Monday, March 7, 2011

How To Make Acoustic Panels

Yesterday's post on how to improve the sound of your room received such a great response that I thought we'd continue on the subject today. In that post, I wrote about how you could substantially improve the sound of any room by building a reflection free zone (RFZ) around your listening position. This is most easily done by using acoustic panels, and today we'll show you just how to build one.

This is an excerpt from the DVD that accompanies The Studio Builder's Handbook (co-written with my buddy, engineer Dennis Moody). There are actually a few variations on how to build these panels, but you'll just see the basic one here.

To read excerpts from the book, go to the The Studio Builder's Handbook page on my website.



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7 comments:

Tony said...

If only I could find/buy this book in the UK!!

Anonymous said...

I'm sorry but I had to laugh when I saw the bandaid on the finger. Then he went on to holding the wood together with his fingers while he drilled. I don't mean to be critical but corner clamps are cheaper to buy than going to the hospital for stitches. Another way to do it is install the corner bracket on one piece of wood and using it to hold the other piece of wood in place while you either insert screws or drill your holes safely keeping you hand away from where the bit will go if you slip. It is very easy for a drill bit or a drywall bit to go where you don't want it to. I hope the guy isn't a guitar player.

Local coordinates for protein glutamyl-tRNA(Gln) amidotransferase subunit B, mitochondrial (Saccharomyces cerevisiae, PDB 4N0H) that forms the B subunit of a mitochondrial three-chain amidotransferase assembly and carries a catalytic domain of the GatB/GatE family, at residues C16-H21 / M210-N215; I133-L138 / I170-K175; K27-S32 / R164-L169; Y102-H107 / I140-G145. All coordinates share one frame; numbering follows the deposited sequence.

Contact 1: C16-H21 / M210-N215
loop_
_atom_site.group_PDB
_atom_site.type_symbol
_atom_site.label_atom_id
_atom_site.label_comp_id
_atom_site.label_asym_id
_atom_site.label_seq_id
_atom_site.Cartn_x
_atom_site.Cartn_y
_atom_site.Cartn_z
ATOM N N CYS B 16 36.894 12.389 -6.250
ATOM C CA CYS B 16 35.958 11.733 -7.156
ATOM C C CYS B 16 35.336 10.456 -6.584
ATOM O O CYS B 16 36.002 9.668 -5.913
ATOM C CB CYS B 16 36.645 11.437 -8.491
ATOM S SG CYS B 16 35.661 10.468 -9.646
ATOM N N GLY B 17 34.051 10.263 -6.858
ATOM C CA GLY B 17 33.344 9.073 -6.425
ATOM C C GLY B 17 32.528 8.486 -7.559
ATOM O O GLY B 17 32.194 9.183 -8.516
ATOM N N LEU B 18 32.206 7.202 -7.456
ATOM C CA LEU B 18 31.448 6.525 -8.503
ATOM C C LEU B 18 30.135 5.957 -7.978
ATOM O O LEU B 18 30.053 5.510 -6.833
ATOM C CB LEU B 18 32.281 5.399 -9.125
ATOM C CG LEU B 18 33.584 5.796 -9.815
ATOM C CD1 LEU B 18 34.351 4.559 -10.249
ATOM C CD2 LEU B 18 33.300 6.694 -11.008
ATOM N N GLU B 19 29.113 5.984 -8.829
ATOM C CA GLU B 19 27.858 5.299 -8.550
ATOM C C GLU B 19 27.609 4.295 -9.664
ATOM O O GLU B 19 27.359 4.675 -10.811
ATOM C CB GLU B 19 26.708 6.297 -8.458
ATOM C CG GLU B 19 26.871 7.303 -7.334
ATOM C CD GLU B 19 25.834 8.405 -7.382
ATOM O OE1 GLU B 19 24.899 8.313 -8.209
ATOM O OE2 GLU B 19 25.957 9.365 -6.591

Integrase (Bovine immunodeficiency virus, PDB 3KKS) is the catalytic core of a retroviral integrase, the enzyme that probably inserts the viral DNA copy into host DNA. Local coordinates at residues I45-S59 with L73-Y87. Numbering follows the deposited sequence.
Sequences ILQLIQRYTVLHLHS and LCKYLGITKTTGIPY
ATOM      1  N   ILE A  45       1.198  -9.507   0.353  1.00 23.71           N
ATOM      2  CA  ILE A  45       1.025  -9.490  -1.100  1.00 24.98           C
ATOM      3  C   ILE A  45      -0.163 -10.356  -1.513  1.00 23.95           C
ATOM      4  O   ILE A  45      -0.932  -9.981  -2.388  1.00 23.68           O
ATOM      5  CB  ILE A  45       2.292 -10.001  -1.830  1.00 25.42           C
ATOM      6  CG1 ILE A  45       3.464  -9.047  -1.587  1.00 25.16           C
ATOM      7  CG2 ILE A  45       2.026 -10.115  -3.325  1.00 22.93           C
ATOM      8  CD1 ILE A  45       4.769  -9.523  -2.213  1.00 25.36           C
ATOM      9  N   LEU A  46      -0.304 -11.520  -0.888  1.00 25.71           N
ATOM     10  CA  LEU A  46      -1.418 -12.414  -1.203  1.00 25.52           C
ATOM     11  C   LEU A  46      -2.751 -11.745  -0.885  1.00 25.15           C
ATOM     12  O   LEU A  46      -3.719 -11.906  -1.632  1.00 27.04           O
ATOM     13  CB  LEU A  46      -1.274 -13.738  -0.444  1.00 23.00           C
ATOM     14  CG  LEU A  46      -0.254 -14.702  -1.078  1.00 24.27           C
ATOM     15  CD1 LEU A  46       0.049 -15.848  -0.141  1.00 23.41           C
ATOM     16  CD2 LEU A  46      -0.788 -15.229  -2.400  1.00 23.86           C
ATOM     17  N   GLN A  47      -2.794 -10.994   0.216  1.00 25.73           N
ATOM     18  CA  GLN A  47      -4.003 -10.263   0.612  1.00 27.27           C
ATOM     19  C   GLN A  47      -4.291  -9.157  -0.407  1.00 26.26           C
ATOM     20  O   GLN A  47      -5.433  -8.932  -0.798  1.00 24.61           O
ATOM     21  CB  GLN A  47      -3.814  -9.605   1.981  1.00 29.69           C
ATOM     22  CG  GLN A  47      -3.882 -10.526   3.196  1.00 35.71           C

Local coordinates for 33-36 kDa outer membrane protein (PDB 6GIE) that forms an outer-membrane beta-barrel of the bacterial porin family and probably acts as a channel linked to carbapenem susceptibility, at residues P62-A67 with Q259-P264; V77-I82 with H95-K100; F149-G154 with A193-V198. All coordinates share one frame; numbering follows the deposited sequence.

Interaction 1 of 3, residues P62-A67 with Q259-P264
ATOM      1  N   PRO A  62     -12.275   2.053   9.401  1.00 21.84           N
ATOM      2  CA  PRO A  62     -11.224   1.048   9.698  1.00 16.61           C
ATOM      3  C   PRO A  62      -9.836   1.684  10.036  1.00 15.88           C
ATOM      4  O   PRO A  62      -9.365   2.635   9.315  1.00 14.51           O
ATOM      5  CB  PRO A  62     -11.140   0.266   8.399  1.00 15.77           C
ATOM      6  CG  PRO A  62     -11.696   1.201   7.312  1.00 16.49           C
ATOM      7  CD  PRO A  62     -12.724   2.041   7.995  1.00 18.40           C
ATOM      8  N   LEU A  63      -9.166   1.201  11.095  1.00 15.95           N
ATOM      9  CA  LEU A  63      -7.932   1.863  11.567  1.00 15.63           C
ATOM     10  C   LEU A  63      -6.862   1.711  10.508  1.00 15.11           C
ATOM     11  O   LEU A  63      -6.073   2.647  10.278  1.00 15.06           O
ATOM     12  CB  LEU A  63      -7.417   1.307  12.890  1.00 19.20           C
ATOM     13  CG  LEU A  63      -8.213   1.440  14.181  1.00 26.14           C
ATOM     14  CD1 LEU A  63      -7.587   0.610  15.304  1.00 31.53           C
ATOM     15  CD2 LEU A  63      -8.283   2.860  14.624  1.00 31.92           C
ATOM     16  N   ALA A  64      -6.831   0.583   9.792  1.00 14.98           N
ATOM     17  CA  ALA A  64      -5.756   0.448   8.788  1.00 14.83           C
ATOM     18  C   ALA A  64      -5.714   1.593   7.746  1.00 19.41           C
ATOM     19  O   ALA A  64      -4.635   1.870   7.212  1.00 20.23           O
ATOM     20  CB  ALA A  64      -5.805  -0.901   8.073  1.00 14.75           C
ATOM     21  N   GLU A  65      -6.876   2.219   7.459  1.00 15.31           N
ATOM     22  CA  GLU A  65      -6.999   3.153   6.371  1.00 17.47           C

acoustical sound panels said...

Thanks of your information,i have read it is very helpful for me.

acoustical sound panels said...

excellent information ! it was really helpful to me thank you so much

Jeff Nietch said...

Great video. I've made similar sound absorbing panels for my home theater. I had a friend hold a handheld mirror on the walls to help locate the reflection points. When you can see the speaker from your sitting position, mark it with tape and that's where the panel should go. Worked like a charm.

Jeff Nietch said...

Great video. I've made similar sound absorbing panels for my home theater. I had a friend hold a handheld mirror on the walls to help locate the reflection points. When you can see the speaker from your sitting position, mark it with tape and that's where the panel should go. Worked like a charm.

David said...

your acoustic panels look great Bobby. The rigid rockwool I think is much better to use than the rigid fiberglass.

Cheers!

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